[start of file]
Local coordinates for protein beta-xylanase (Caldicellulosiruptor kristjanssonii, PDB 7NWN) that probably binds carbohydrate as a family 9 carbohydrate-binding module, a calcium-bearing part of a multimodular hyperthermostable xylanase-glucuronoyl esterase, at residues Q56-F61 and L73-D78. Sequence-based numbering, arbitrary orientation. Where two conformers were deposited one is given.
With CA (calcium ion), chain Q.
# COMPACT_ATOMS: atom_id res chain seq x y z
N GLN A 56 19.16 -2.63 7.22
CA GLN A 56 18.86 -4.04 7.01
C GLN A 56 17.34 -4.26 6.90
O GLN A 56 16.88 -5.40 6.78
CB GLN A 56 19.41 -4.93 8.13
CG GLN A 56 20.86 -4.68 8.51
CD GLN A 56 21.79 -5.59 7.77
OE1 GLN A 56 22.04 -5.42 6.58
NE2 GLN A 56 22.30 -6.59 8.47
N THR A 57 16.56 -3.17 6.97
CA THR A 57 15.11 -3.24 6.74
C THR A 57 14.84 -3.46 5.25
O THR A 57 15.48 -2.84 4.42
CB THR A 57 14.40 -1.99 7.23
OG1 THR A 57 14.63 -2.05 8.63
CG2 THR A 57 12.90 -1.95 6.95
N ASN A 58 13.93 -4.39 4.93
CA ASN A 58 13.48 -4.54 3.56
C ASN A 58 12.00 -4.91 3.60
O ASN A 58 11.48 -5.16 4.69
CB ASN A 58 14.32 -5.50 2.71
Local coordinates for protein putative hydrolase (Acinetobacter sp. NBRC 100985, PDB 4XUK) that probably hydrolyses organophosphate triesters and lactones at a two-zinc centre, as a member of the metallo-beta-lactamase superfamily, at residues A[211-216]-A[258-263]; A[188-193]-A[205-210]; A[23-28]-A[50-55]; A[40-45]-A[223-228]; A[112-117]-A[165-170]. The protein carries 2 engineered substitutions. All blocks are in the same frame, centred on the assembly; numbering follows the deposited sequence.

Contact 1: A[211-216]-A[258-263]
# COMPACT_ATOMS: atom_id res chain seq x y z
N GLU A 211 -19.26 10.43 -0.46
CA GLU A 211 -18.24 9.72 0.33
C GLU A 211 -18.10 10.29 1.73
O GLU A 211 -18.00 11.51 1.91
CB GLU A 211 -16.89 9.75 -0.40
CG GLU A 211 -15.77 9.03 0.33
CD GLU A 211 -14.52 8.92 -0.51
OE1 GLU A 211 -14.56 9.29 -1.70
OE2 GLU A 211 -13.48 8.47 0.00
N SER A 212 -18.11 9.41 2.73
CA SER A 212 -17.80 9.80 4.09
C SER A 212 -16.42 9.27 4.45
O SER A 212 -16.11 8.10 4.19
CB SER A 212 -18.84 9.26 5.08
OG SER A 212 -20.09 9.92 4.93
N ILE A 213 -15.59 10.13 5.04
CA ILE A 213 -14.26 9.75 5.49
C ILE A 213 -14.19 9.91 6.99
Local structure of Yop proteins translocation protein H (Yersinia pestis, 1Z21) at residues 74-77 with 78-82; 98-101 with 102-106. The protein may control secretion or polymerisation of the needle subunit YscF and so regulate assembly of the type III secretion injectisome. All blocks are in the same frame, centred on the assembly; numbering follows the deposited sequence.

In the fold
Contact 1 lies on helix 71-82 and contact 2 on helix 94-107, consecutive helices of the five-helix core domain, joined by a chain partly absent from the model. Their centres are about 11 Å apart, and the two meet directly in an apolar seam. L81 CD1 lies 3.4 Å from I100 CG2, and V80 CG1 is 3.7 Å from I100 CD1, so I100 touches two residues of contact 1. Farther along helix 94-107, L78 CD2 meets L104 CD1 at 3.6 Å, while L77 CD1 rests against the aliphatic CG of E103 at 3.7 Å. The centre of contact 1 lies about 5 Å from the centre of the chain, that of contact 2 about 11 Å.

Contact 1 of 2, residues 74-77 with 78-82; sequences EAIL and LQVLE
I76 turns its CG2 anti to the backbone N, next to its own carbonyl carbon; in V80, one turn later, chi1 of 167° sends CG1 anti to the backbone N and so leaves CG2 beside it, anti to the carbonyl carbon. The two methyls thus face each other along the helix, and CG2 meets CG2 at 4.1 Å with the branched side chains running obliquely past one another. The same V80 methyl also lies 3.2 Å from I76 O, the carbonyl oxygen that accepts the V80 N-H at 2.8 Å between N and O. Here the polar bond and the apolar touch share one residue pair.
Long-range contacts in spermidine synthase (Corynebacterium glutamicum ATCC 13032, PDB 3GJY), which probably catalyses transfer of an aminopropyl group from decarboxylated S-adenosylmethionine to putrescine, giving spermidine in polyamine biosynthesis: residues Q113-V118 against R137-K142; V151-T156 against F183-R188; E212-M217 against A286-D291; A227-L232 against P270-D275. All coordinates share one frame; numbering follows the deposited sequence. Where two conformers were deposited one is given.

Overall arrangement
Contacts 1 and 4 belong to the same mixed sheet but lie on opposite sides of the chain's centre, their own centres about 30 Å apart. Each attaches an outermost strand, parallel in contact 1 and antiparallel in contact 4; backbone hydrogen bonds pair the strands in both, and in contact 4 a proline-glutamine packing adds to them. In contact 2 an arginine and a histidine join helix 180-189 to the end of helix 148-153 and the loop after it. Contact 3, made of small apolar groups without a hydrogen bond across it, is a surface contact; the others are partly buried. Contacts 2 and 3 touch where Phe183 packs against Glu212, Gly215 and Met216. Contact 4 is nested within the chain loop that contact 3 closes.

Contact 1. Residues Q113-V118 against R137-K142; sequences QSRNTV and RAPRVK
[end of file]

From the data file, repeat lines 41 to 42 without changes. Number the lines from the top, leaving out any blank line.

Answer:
CB SER A 212 -18.84 9.26 5.08
OG SER A 212 -20.09 9.92 4.93